Nobody really enjoys parking
WHO’S WORKING ON THEM:
All the major automakers
WHEN WILL THEY HIT THE ROAD?
Parking-assist functions have been around for several years, but fully autonomous driverless parking is still a ways off
Parking may be the most tedious thing about driving. Even for veteran urban dwellers, parallel parking can be a challenge. And nobody enjoys circling a crowded shopping-center parking lot, jockeying with other irritated drivers for the few open spaces.
That’s one reason carmakers have been busy for years adding parking-assist features that help drivers squeeze into and out of tight spots. Cameras and sensors mounted in car bumpers measure the distance between the car and surrounding obstacles, allowing a semi-automated system to turn the steering wheel, move and brake to navigate into spaces. The driver typically still has to perform some functions, however, such as shifting between forward and reverse.
Next up are cars that can park themselves at the push of a button. Engineers with Ford’s European division have developed a system that can search for a parking space and pull into it, without the driver even being in the car, a potential benefit in tight spaces where it’s hard to open your car doors. Audi and Volvo have demoed similar technology.
In the fall, Honda in Japan demonstrated a driverless valet-parking system that uses wireless communication between Wi-Fi-enabled cars and a series of cameras placed in the four corners of a parking lot. Motorists drive to a drop-off point, get out of the car and watch as the car steers itself to an open space. When the driver is ready to leave, he or she uses a phone to summon the car, which drives itself to the pickup area.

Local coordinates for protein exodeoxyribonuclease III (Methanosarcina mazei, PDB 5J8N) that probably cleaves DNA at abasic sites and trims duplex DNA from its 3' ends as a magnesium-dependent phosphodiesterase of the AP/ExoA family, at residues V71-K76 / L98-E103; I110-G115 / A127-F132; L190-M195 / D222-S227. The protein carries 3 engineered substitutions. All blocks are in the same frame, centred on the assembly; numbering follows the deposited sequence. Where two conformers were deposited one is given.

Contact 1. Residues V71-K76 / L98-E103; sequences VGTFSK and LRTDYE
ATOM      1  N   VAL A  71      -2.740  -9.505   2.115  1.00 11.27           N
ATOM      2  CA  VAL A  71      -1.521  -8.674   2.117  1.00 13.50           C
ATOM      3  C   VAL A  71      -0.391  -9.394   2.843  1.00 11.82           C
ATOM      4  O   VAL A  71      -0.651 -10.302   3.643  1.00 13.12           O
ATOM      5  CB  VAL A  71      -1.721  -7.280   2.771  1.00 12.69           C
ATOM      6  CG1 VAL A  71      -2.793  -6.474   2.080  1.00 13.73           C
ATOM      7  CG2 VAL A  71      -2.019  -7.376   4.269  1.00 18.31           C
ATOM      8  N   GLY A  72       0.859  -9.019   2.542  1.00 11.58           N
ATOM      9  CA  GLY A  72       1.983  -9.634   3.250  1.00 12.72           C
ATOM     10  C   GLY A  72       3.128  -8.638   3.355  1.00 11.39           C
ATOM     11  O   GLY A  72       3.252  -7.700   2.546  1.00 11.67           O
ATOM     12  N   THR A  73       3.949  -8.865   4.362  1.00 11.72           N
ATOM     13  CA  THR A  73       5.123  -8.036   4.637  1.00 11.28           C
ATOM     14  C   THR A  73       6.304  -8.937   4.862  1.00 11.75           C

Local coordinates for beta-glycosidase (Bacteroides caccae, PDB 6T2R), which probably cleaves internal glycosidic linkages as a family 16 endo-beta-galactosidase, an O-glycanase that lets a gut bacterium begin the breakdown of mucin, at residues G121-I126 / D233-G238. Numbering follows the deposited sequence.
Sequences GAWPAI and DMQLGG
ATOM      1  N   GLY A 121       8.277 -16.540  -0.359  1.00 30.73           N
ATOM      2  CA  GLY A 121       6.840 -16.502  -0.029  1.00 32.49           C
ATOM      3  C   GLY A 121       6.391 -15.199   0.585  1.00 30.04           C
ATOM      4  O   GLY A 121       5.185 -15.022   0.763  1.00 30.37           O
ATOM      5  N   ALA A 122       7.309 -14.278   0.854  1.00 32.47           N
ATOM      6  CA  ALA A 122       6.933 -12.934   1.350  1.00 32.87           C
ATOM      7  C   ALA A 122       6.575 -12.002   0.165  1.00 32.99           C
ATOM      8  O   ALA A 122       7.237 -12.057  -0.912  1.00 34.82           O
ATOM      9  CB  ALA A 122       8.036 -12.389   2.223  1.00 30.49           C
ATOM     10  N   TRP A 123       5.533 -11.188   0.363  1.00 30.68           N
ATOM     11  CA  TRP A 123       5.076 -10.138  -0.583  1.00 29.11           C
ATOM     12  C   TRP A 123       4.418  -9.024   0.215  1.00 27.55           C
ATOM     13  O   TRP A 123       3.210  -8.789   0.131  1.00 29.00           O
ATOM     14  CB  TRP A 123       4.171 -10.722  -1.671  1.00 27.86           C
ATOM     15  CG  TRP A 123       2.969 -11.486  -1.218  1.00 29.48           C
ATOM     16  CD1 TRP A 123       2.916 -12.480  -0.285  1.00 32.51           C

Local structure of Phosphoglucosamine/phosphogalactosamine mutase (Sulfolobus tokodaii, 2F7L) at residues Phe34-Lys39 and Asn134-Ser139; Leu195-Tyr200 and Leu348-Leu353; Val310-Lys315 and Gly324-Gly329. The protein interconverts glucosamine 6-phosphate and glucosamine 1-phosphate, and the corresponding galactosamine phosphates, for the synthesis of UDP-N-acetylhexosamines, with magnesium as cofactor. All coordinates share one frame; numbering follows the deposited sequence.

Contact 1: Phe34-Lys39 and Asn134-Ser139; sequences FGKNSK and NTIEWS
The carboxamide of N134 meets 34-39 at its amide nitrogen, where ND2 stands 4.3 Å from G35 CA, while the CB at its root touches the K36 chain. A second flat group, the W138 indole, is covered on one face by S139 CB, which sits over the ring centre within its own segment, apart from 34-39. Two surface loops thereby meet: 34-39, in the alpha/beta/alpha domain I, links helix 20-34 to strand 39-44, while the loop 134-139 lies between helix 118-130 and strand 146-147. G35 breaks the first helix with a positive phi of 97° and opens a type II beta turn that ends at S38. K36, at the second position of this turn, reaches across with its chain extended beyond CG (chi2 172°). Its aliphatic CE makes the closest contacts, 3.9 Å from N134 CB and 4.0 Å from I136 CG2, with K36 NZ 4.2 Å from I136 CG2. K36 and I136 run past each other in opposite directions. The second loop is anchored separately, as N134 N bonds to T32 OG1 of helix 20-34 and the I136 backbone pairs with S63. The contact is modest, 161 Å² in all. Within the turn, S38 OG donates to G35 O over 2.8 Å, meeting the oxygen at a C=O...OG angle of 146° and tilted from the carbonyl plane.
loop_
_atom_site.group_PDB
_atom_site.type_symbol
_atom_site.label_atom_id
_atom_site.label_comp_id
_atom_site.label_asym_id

This could be a time-saver for people at sprawling shopping centers and a huge help to drivers with physical limitations. Such a system also could be used to fit more cars into places where space is limited, such as a small parking lot in a popular nightlife district.
It might be a while before fully autonomous parking comes to production vehicles. In Europe, laws prohibit motorists from leaving the engine running with nobody in the driver’s seat. And in the U.S., only four states allow autonomous cars on public roads, and then only when a driver is behind the wheel. Determining liability in fender-benders involving self-parking cars could be complicated.
And the technology still needs to be fine-tuned before it’s 100% reliable and drivers will trust it.
“Every parking garage is a little different,” explained Maarten Sierhuis, director of Nissan’s research center in Silicon Valley, on the challenges of designing self-parking systems. “Automated parking seems like a relatively easy next step. But it’s not.”
Still, cars that can drop you off at a restaurant in a rainstorm and go park themselves are an advancement that should excite just about everyone. Except maybe valet-parking attendants.